Symantec has found two new sets of malicious apps on the Google Play store. The first set of seven apps seems to have been re-uploaded, after being pulled down for being malicious, just by merely changing their names. The other set of 38 apps seems to trigger links in the background, aiming to drive traffic to those sites, without the knowledge or permission of the user. There's also another set of 15 malicious apps reported that seem to open ads and download payload without the consent of the user.
The security research firm has discovered that seven malicious apps that were taken down have now found their way back to Google Play. The maker of these apps has only changed the name of these seven apps, and re-uploaded them through a new developer account. There has been no other change in code whatsoever, according to Symantec. It's quite alarming, given the security checks Google performs before allowing an app on the Play Store. These apps, after being installed, ask for all the necessary admin permissions, and then take the user to a Google ad, or load scam sites on the smartphone browser. These malicious apps are falsely promoted as calculators, apps lockers, call recorders, space cleaners, and emoji keyboard additions on the Google Play store.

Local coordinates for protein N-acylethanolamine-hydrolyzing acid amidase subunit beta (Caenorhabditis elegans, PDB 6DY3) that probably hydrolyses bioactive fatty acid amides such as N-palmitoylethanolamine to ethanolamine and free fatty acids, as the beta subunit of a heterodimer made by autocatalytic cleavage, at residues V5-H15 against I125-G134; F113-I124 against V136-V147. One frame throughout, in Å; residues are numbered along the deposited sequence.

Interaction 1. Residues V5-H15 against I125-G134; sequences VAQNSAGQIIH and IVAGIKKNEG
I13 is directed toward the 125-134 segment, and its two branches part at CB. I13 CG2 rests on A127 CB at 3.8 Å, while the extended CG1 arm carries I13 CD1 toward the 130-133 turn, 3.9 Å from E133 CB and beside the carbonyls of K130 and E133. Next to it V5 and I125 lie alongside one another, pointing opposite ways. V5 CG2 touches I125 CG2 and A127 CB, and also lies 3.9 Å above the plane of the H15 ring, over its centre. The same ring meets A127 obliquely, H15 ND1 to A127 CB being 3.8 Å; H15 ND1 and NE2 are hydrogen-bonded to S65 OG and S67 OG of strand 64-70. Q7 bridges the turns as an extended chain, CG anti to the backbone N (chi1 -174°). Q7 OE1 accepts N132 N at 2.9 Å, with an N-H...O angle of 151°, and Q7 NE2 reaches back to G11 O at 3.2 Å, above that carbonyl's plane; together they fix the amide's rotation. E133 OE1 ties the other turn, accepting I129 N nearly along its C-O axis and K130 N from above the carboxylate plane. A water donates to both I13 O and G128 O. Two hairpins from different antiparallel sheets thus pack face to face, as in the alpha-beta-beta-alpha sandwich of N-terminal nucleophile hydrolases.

Secondly, there is a separate set of 38 apps that were discovered by Symantec as well, and these look to drive traffic to various blog sites. These apps made it to the official Google Play store, and instead of what they are intended to do, the apps load various blog URLs in the background.
"The URLs lead to various blogs and it is likely the app is being used to increase Web traffic to these sites. So far, the majority of users downloading these apps seem to be located in the US, US, South Africa, India, Japan, Egypt, Germany, Netherlands, and Sweden. The presence of the apps on the Google Play store and the seemingly legitimate app names and descriptions allowed the apps to be downloaded onto at least 10,000 devices," Symantec explains on its blog. The research firm contacted Google regarding both these set of malicious apps, and has got them removed from the Play Store.
Additionally, ESET mobile security researcher Lukas Stefanko has discovered 15 separate malicious apps with over 400,000 downloads. He wrote on Twitter that "these apps can download additional payload and display [and] click on 'invisible' ads. Everything is hidden from user's view."
We recommend you to uninstall any of these 38 apps or seven apps from your smartphone right away. Check out Stefano's list of apps that need to be uninstalled right away as well. Ensure that you keep your software up to date, and refrain from downloading apps from unfamiliar sites. Only install apps from trusted sources, and pay close attention to the permissions requested by all apps. Invest in mobile security services, and make frequent backups of important data.